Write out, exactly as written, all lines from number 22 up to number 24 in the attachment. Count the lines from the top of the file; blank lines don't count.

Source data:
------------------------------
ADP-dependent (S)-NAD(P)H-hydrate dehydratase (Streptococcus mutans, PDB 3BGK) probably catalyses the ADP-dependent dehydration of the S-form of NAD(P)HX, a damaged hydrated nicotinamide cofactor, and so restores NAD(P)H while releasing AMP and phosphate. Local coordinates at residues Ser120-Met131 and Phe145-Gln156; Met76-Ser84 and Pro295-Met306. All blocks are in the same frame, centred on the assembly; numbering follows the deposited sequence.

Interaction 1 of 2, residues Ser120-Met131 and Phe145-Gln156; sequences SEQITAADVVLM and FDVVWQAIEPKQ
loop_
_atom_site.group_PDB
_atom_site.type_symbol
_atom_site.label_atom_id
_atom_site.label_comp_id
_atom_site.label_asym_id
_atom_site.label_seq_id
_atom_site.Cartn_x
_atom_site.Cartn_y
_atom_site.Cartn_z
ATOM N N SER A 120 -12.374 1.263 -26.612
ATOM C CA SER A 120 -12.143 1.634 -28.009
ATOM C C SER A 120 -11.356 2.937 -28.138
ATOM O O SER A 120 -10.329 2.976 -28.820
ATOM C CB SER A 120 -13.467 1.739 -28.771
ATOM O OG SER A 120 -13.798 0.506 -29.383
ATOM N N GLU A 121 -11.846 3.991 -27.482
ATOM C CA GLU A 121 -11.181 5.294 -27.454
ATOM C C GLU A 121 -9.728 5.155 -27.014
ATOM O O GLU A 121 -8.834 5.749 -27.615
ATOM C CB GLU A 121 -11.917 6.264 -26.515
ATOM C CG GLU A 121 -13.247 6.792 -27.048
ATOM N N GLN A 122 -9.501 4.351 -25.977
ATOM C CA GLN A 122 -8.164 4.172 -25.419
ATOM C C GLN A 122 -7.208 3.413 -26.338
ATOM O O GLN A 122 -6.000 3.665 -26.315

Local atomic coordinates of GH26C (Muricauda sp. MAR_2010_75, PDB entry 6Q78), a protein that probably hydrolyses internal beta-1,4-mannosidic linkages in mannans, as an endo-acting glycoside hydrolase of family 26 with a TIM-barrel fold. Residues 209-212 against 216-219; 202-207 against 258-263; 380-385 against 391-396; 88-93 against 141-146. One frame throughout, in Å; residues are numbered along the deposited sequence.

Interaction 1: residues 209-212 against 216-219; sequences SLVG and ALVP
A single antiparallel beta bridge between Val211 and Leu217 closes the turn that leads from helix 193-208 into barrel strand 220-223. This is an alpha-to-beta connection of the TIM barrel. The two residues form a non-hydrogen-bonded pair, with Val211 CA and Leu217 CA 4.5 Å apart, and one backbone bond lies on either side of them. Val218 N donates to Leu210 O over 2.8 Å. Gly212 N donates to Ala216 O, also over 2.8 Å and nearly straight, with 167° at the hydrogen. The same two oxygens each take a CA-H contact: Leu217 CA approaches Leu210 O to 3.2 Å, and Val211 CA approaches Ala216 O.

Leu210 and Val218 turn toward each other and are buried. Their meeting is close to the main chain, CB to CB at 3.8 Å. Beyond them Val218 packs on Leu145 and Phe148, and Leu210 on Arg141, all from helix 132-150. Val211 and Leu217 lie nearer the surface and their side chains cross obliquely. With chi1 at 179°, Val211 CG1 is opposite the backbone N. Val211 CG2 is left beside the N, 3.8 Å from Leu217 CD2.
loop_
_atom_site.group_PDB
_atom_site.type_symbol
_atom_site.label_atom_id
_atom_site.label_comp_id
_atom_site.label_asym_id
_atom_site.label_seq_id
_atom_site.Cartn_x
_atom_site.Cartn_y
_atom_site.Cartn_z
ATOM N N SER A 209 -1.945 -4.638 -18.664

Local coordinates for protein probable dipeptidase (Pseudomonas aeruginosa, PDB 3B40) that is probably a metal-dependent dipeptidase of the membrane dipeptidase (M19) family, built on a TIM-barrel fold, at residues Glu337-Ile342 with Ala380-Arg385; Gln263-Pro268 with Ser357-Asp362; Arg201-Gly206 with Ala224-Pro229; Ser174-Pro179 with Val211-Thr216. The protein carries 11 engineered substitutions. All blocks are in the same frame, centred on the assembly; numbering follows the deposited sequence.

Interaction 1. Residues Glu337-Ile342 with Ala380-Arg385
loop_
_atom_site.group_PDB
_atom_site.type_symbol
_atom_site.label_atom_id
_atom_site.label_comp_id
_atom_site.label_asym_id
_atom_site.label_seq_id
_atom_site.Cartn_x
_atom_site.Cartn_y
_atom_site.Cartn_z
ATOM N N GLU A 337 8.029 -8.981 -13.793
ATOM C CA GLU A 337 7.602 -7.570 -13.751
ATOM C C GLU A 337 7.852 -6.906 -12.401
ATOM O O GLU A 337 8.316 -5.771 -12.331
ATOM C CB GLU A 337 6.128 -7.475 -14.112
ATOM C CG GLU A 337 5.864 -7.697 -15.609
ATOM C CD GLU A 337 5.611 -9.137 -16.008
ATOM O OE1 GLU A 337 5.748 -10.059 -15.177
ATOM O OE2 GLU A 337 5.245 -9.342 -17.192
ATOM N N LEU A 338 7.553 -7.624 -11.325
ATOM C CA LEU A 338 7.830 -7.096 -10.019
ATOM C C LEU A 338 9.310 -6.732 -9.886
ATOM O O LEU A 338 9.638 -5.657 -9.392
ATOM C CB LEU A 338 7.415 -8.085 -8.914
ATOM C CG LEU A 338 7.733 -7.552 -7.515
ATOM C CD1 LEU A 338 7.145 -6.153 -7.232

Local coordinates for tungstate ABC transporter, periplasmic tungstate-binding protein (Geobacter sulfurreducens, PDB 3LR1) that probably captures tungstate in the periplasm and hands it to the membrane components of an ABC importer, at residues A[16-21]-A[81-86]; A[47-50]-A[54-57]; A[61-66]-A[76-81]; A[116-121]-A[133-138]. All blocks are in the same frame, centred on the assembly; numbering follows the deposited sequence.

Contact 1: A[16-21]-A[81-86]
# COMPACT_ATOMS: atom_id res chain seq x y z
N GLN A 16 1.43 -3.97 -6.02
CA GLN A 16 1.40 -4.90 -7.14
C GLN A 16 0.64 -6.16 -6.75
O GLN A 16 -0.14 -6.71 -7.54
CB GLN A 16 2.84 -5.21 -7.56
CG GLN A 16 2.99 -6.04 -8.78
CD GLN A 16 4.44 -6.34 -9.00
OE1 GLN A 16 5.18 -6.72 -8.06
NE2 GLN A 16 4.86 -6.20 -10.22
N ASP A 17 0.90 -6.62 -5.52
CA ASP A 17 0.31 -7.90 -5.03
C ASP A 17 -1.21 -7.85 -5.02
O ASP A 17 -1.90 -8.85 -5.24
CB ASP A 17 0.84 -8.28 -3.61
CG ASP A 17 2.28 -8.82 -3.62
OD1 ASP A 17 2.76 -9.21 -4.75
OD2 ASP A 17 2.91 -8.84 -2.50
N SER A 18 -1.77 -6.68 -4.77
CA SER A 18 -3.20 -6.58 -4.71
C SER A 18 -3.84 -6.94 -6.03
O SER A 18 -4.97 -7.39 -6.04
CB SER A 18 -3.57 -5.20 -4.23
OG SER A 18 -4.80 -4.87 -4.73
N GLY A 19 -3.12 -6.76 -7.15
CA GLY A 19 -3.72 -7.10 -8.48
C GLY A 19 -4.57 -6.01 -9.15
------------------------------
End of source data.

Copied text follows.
ATOM O O GLU A 121 -8.834 5.749 -27.615
ATOM C CB GLU A 121 -11.917 6.264 -26.515
ATOM C CG GLU A 121 -13.247 6.792 -27.048